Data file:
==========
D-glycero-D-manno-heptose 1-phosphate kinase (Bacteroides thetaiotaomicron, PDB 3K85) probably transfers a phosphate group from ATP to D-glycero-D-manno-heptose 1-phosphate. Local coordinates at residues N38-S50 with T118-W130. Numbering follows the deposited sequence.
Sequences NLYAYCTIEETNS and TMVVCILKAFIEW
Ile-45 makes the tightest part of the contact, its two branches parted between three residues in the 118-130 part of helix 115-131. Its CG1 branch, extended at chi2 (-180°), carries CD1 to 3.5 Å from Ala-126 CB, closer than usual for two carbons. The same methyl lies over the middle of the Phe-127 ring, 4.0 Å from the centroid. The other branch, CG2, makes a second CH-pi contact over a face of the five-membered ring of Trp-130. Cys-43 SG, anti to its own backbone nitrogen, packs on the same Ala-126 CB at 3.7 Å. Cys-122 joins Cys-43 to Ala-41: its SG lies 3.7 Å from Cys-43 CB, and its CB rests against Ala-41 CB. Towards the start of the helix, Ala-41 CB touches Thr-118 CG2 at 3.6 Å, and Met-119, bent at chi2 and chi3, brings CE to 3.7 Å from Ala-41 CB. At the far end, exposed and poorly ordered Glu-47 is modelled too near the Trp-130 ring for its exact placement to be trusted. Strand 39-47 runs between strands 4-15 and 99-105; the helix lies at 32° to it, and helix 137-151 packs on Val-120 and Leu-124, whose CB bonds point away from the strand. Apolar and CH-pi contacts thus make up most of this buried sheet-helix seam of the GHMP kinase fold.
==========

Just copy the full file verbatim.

D-glycero-D-manno-heptose 1-phosphate kinase (Bacteroides thetaiotaomicron, PDB 3K85) probably transfers a phosphate group from ATP to D-glycero-D-manno-heptose 1-phosphate. Local coordinates at residues N38-S50 with T118-W130. Numbering follows the deposited sequence.
Sequences NLYAYCTIEETNS and TMVVCILKAFIEW
Ile-45 makes the tightest part of the contact, its two branches parted between three residues in the 118-130 part of helix 115-131. Its CG1 branch, extended at chi2 (-180°), carries CD1 to 3.5 Å from Ala-126 CB, closer than usual for two carbons. The same methyl lies over the middle of the Phe-127 ring, 4.0 Å from the centroid. The other branch, CG2, makes a second CH-pi contact over a face of the five-membered ring of Trp-130. Cys-43 SG, anti to its own backbone nitrogen, packs on the same Ala-126 CB at 3.7 Å. Cys-122 joins Cys-43 to Ala-41: its SG lies 3.7 Å from Cys-43 CB, and its CB rests against Ala-41 CB. Towards the start of the helix, Ala-41 CB touches Thr-118 CG2 at 3.6 Å, and Met-119, bent at chi2 and chi3, brings CE to 3.7 Å from Ala-41 CB. At the far end, exposed and poorly ordered Glu-47 is modelled too near the Trp-130 ring for its exact placement to be trusted. Strand 39-47 runs between strands 4-15 and 99-105; the helix lies at 32° to it, and helix 137-151 packs on Val-120 and Leu-124, whose CB bonds point away from the strand. Apolar and CH-pi contacts thus make up most of this buried sheet-helix seam of the GHMP kinase fold.